1

There are 4 aspects of satipatthana meditation. Can anyone explain how to do the cittanupassana? Is it not merelly noting the hate, greed and delusion? Isn't it?.

  • 1
    You might want to check out Thera Soma's great essay on Satipatthana -- The Way of Mindfulness: The Satipatthana Sutta and Its Commentary – santa100 Feb 14 '20 at 15:17
  • If you are lucky Dhammadhatu might chime in & give you an answer. The tetrads aren't practised isolated but they happen sequentially. After the body-mind has been sufficiently calmed, rapture arises. If not clung to it, it calms to sukkha. This basically describes 'body tetrad' because especially rapture is both body-mind related. The more the object of meditation is let go off, the more refined the mind becomes. – Val Feb 14 '20 at 22:32
1

Many people will disagree with my answer because they wish to believe they are practising cittanupassana.

The word "anupassana" means to "watch closely" therefore cittanupassana is not "noting" because noting is thinking rather than watching.

Also, because "anupassana" means to "watch closely", there is no thinking whatsoever in the mind when cittanupassana occurs.

For example, in the practise of Anapanasati, cittanupassana is practised with full concentration, i.e., with knowing each in-breath & each out-breath.

About cittanupassana in Anapanasati, the Buddha commented:

I do not say that there is the development of mindfulness of breathing for one who is forgetful, who is not fully aware.

MN 118

Cittanupassana occurs after the breathing has calmed & after the rapture that arises from calming breathing is also calmed.

Cittanupassana is directly knowing the quality & purity of the mind. Although during cittanupassana the mind can have stains of greed, hatred & delusions, these stains are not thoughts or thinking. They are the energy or mood of the stains/defilements themselves. Therefore, MN 10 says:

And how, monks, does a monk fare along contemplating mind in the mind? Herein, monks, a monk knows intuitively the mind with attachment as a mind with attachment;

he knows intuitively the mind without attachment, as a mind without attachment;

he knows intuitively the mind with hatred, as a mind with hatred;

he knows intuitively the mind without hatred, as a mind without hatred;

he knows intuitively the mind with confusion, as a mind with confusion;

he knows intuitively the mind without confusion, as a mind without confusion;

he knows intuitively the mind that is contracted, as a mind that is contracted;

he knows intuitively the mind that is distracted, as a mind that is distracted;

he knows intuitively the mind that has become great, as a mind that has become great;

he knows intuitively the mind that has not become great, as a mind that has not become great;

he knows intuitively the mind with (some other mental state) superior to it, as a mind with (some other mental state) superior to it;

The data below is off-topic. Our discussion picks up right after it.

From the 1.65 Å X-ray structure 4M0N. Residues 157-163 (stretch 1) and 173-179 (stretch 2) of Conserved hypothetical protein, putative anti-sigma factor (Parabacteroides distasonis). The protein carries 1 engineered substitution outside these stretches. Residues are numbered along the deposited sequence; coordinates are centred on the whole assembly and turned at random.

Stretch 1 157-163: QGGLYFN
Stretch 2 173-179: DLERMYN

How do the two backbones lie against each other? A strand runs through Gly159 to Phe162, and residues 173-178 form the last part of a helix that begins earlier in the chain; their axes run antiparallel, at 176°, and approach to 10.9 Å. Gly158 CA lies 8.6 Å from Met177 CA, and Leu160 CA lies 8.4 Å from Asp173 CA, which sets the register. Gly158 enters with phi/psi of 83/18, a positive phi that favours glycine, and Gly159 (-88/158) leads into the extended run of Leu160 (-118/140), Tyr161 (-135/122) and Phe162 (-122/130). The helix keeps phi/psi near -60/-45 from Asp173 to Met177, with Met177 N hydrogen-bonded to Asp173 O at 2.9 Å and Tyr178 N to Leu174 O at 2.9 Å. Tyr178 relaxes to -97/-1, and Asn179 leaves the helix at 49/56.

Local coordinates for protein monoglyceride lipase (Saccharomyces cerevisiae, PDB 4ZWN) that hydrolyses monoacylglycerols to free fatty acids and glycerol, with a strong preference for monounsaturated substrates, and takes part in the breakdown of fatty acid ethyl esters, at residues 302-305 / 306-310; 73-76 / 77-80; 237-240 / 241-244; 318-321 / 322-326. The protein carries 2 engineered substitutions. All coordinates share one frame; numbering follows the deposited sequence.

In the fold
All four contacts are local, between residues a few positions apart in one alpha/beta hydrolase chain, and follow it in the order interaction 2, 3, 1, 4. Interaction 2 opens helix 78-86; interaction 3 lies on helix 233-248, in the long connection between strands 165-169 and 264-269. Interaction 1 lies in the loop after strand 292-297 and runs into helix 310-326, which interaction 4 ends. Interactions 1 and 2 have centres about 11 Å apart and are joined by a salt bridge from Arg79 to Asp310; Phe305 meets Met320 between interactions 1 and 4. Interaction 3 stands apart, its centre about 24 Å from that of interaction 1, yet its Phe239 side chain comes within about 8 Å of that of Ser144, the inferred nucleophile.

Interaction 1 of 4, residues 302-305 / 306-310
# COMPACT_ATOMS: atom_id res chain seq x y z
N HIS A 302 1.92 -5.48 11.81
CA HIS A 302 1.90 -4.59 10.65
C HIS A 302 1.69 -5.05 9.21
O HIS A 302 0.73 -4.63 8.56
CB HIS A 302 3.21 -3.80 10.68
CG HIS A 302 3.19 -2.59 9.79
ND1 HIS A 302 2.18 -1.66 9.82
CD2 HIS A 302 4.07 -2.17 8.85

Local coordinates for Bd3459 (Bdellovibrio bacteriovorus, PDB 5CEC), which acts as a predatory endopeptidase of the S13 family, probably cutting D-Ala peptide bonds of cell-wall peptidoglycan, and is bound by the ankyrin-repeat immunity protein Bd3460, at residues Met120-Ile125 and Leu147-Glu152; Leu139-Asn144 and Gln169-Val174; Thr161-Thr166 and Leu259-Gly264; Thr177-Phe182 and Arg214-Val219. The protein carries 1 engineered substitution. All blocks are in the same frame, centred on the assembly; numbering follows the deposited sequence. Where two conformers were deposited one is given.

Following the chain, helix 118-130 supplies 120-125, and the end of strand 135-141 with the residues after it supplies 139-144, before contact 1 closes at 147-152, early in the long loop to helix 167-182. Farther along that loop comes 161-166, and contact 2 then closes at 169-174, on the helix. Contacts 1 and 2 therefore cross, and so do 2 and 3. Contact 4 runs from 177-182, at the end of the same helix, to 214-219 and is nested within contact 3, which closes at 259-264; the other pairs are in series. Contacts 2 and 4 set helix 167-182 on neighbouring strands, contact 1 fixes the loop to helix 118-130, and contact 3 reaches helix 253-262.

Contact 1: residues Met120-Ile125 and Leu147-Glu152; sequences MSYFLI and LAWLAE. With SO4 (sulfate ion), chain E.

he knows intuitively the mind with no (other mental state) superior to it, as a mind with no (other mental state) superior to it;

he knows intuitively the mind that is composed, as a mind that is composed;

he knows intuitively the mind that is not composed, as a mind that is not composed;

he knows intuitively the mind that is freed, as a mind that is freed;

he knows intuitively the mind that is not freed, as a mind that is not freed.

MN 10

  • In practice of meditation experience the hate comes with memory and when look into it is as coming from deluted self hatred goes away. Is it correct practice?Now experience shallow breathing during meditation, so meditative object cease very often the look feeling of body it feels as rock. – Buddhika Kitsiri Feb 15 '20 at 13:31
  • As breathing lengthens, immersion deepens. Whatever phenomena are experienced in that immersion are impermanent. Instead of classifying contacts as "self-hatred", etc., simply let go before contact, not after: > MN64:10-12.4: They contemplate the phenomena there as impermanent – OyaMist Feb 15 '20 at 15:36
  • Oya. your comment contradicts my answer. – Dhammadhatu Feb 15 '20 at 21:12
  • 1
    when hate comes with memory, this is called a "hindrance" rather than "cittanupassana'. Even when you "when look into it is as coming from deluted self hatred & it goes away", this "wise reflection" is not "cittanupassana". YES, this "wise reflection" is the correct practice to overcome hindrances. But it is not cittanupassana. Kind regards – Dhammadhatu Feb 15 '20 at 21:14
  • While I was meditating deluted self could not being noticed. I have not meditate for a long time after that happened. Now it just noting the hatred it disappeared soon I noticed. It is not wise reflection. What was it ? – Buddhika Kitsiri Oct 9 '20 at 15:18

Your Answer

By clicking “Post Your Answer”, you agree to our terms of service, privacy policy and cookie policy

Not the answer you're looking for? Browse other questions tagged or ask your own question.